WE ARE A MAGAZINE ABOUT LAW AND JUSTICE | AND THE DIFFERENCE BETWEEN THE TWO
May 24 2022
WE ARE A MAGAZINE ABOUT LAW AND JUSTICE | AND THE DIFFERENCE BETWEEN THE TWO

Miscarriage of justice watchdog unable to confirm how many of its investigators are former police officers

Miscarriage of justice watchdog unable to confirm how many of its investigators are former police officers

Image from 'More Rough Justice' by Peter Hill, Martin Young and Tom Sargant, 1985

The miscarriage of justice watchdog estimates that as many as one in 10 of its investigators could be former police officers but was unable to provide a definitive answer as it did not keep records. In a response to a freedom of information request, the Criminal Cases Review Commission (CCRC) estimated that six of 64 its case review managers could be drawn from the ranks of the police.

The FOI request was made by the Empowering the Innocent campaign set up by Dr Michael Naughton, the founder of the Innocence Network UK and long-term critic of the cc CCRC. ‘The CCRC told me that, in fact, they do not keep any records of how many of their staff are former police officers, indicating that perhaps the commission has never considered the issues around the employment of former police officers,‘ comments Bill Robertson, who made the request on behalf of the group. ‘The figure of six, they told me, is an educated guess.‘

The watchdog has been under fire from critics over concerns about its lack of independence from the government. Last year the Westminster commission, a group set up by the All-Party Parliamentary Group on Miscarriages of Justice, called on the CCRC to ‘demonstrate its independence’. The concern was over pressure from the Ministry of Justice to foist a change of tenure arrangements on the group’s 11 commissioners supposedly protected by statute. The Westminster Commission heard that the overall level of commission resource had fallen dramatically from 8.8 full-time posts in 2014 to just 2.5 by 2019.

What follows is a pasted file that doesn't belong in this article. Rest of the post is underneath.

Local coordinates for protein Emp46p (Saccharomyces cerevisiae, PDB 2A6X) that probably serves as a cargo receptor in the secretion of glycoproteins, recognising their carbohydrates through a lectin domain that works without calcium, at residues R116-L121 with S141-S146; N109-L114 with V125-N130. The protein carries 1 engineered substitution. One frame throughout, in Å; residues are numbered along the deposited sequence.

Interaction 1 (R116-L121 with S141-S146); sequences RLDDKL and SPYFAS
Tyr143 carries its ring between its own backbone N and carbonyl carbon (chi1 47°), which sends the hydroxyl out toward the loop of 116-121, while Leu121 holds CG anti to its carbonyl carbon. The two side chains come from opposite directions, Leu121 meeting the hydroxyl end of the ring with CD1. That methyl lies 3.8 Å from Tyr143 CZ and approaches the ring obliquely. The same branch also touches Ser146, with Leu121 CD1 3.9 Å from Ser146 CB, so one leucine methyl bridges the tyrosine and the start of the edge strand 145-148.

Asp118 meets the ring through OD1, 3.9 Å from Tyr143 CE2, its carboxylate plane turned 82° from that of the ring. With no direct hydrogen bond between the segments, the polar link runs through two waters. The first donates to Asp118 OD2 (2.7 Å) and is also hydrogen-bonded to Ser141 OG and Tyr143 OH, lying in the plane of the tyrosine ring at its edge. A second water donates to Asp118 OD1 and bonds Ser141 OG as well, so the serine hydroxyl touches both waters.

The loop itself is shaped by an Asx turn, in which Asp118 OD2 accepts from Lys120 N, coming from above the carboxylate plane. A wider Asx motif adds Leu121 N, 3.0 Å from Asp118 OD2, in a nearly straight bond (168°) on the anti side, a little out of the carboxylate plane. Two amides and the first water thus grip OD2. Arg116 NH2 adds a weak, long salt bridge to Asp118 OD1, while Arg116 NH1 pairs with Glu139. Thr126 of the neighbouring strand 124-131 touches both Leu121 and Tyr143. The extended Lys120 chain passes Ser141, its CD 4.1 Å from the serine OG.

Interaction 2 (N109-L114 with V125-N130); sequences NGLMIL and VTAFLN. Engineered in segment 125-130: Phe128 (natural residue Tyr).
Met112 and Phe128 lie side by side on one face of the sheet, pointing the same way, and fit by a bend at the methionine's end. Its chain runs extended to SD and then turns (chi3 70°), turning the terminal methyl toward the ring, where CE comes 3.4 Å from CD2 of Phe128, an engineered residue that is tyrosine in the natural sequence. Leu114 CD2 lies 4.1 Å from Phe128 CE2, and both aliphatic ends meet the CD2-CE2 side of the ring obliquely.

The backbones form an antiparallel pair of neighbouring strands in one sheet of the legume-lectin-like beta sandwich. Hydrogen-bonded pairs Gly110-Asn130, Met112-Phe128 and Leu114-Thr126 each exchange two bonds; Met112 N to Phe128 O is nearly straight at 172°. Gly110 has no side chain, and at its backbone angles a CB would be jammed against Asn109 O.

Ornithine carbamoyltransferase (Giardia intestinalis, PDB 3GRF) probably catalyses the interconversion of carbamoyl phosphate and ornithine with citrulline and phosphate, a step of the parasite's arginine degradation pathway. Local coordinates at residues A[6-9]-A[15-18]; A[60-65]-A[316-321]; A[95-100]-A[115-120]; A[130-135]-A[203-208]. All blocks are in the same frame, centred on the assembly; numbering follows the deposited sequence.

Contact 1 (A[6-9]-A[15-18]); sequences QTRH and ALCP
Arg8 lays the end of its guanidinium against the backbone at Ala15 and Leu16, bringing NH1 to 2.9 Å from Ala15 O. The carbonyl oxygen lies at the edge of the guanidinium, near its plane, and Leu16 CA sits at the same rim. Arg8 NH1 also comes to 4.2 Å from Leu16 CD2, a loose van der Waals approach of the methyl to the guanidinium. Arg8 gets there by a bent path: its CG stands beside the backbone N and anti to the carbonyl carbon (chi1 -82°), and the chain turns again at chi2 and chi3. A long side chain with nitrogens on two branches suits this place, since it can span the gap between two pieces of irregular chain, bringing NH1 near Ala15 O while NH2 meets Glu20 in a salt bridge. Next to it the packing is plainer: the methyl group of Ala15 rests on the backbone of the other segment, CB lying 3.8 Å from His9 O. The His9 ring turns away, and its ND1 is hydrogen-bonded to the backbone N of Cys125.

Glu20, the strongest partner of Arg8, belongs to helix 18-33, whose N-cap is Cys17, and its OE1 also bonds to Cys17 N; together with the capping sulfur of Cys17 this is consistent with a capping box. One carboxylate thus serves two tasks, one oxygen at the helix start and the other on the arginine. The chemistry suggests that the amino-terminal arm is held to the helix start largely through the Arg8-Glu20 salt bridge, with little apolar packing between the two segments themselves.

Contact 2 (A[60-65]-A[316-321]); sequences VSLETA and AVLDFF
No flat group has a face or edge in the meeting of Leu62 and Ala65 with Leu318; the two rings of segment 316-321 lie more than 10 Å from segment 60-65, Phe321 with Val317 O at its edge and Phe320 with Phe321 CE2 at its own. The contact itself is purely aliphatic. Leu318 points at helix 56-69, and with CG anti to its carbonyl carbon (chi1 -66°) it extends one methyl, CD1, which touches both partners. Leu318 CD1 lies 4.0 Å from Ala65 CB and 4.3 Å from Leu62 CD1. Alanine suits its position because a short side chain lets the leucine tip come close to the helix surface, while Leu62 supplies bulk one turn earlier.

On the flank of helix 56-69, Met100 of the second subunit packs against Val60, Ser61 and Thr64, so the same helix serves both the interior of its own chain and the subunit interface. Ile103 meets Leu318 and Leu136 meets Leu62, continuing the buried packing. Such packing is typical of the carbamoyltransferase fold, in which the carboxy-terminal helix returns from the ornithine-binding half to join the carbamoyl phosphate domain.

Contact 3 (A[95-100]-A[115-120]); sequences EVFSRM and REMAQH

Concerns about the independence of the watchdog from the police to investigate cases that often involve serious police misconduct was a major theme of concern at the time it was established. As the satirical magazine Private Eye noted at the time of the CCRC’s establishment, the danger was that it would be ‘a toothless commission whose enquiries will be conducted by the police (who made the mistakes which lead to the injustices) and whose only power is to refer a case to the Court of Appeal (which made the mistake in the first place)‘.

‘… [As] the majority of the cases refer to the CCRC involve allegations of corruption against police officers, do we really expect that a former police officer, with a valuable pension to protect, will diligently and without favour strive to uncover police corruption?‘ Roberston asked.

The CRCC commented, saying that they ‘do not routinely exclude former police officers from cases involving allegations of police misconduct, just as we do not routinely exclude former defence lawyers from cases involving allegations of defence misconduct’. It continued: ‘We do however expect any member of staff – or commissioner – to recuse themselves from any case in which the circumstances may give rise to a perceived conflict of interest or a perception of bias.’ In their new CCRC Watch project, Empowering the Innocent has asked how many case workers had asked to be recused and for what reason.